Transgender psychologist, Erica Anderson, has expressed grave concerns about the trend to facilitate transitioning treatments for children.
“I think it’s gone too far,” said Anderson, who until recently led the US professional society at the forefront of transgender care.
“I have these private thoughts: ‘This has gone too far. It’s going to get worse. I don’t want any part of it,’ ” she said.
“I worry that people will accuse me of setting the train in motion, as part of those who advocated the affirmative approach to gender in youth, even though that’s not a reasonable account of what happened.”
She believes that the dramatic rise in teens seeking treatment is likely driven by peer pressure as much as wider acceptance of trans issues.
“A fair number of kids are getting into it because it’s trendy,” she previously told the Washington Post. “I think in our haste to be supportive, we’re missing that element.”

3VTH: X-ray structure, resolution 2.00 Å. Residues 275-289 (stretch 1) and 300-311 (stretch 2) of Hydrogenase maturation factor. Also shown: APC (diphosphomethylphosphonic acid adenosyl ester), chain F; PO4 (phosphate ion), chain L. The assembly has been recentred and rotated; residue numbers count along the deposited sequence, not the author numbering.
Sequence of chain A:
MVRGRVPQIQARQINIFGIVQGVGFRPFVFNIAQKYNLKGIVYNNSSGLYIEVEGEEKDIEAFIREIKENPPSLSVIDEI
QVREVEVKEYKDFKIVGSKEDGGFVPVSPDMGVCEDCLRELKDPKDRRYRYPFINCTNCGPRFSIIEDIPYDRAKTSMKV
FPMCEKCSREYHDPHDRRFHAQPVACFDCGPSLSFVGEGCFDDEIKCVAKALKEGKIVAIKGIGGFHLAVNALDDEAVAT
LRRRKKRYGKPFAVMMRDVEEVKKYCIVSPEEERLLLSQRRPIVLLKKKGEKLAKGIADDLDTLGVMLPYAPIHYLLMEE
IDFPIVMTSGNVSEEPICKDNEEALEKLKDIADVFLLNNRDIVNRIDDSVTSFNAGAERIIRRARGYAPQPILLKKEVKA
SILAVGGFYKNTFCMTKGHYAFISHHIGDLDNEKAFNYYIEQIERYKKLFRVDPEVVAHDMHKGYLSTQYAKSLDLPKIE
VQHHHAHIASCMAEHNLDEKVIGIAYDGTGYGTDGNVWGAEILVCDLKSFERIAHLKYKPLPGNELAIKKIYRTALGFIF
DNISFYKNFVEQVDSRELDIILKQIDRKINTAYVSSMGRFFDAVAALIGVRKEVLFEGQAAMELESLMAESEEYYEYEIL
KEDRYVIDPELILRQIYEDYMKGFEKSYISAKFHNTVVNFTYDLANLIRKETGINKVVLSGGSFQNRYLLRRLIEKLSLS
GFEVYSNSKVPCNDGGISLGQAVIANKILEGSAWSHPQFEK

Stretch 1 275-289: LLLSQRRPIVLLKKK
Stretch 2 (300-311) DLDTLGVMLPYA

In her latest interview, she told the LA Times, “To flatly say there couldn’t be any social influence in formation of gender identity flies in the face of reality. Teenagers influence each other.”
Anderson, who transitioned from male to female at age 58 said the pandemic intensified the trend.
“What happens when the perfect storm — of social isolation, exponentially increased consumption of social media, the popularity of alternative identities — affects the actual development of individual kids?” Anderson asked the LA paper.
“We’re sailing in uncharted seas,” she warned.
The psychologist is a member of the American Psychological Association committee preparing guidelines for the care of transgender people. Anderson believes treatment without rigorous psychological investigations is malpractice.
“I have a dictum: When in doubt, doubt,” she told the LA paper. “Questioning is a good thing. How are you going to find out if you are lock-step with whatever conclusion you come to first?”
Kirralie Smith, Binary spokeswoman, said underlying issues must be a part of the assessment for gender confused children.
“A great deal of evidence points to the fact that gender confused children have suffered trauma, have autism or other mental health issues,” she said.
“It is essential these psychological issues are investigated way before any medicalised pathway is embarked upon.”